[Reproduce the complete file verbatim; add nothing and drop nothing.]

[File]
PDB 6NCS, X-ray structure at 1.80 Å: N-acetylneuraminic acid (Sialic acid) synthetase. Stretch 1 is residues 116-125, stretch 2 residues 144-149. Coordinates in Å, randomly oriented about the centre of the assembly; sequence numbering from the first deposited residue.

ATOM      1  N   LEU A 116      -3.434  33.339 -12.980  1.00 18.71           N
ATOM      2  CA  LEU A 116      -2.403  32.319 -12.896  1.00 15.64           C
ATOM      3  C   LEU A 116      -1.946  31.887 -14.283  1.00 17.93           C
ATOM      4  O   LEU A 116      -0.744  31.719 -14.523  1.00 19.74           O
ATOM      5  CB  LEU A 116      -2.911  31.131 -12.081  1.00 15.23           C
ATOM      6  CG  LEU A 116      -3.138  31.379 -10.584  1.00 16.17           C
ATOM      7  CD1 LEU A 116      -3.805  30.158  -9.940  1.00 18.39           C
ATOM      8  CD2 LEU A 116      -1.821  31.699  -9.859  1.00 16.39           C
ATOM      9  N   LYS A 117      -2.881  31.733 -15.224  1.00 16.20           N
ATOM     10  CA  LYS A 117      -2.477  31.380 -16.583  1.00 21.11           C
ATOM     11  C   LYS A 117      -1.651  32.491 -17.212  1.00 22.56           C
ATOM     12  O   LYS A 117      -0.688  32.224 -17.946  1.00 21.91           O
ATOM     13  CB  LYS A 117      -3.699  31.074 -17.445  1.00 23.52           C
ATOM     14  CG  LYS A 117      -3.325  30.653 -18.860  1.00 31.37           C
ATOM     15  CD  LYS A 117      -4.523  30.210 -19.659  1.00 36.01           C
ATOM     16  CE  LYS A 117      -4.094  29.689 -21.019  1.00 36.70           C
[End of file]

PDB 6NCS, X-ray structure at 1.80 Å: N-acetylneuraminic acid (Sialic acid) synthetase. Stretch 1 is residues 116-125, stretch 2 residues 144-149. Coordinates in Å, randomly oriented about the centre of the assembly; sequence numbering from the first deposited residue.

ATOM      1  N   LEU A 116      -3.434  33.339 -12.980  1.00 18.71           N
ATOM      2  CA  LEU A 116      -2.403  32.319 -12.896  1.00 15.64           C
ATOM      3  C   LEU A 116      -1.946  31.887 -14.283  1.00 17.93           C
ATOM      4  O   LEU A 116      -0.744  31.719 -14.523  1.00 19.74           O
ATOM      5  CB  LEU A 116      -2.911  31.131 -12.081  1.00 15.23           C
ATOM      6  CG  LEU A 116      -3.138  31.379 -10.584  1.00 16.17           C
ATOM      7  CD1 LEU A 116      -3.805  30.158  -9.940  1.00 18.39           C
ATOM      8  CD2 LEU A 116      -1.821  31.699  -9.859  1.00 16.39           C
ATOM      9  N   LYS A 117      -2.881  31.733 -15.224  1.00 16.20           N
ATOM     10  CA  LYS A 117      -2.477  31.380 -16.583  1.00 21.11           C
ATOM     11  C   LYS A 117      -1.651  32.491 -17.212  1.00 22.56           C
ATOM     12  O   LYS A 117      -0.688  32.224 -17.946  1.00 21.91           O
ATOM     13  CB  LYS A 117      -3.699  31.074 -17.445  1.00 23.52           C
ATOM     14  CG  LYS A 117      -3.325  30.653 -18.860  1.00 31.37           C
ATOM     15  CD  LYS A 117      -4.523  30.210 -19.659  1.00 36.01           C
ATOM     16  CE  LYS A 117      -4.094  29.689 -21.019  1.00 36.70           C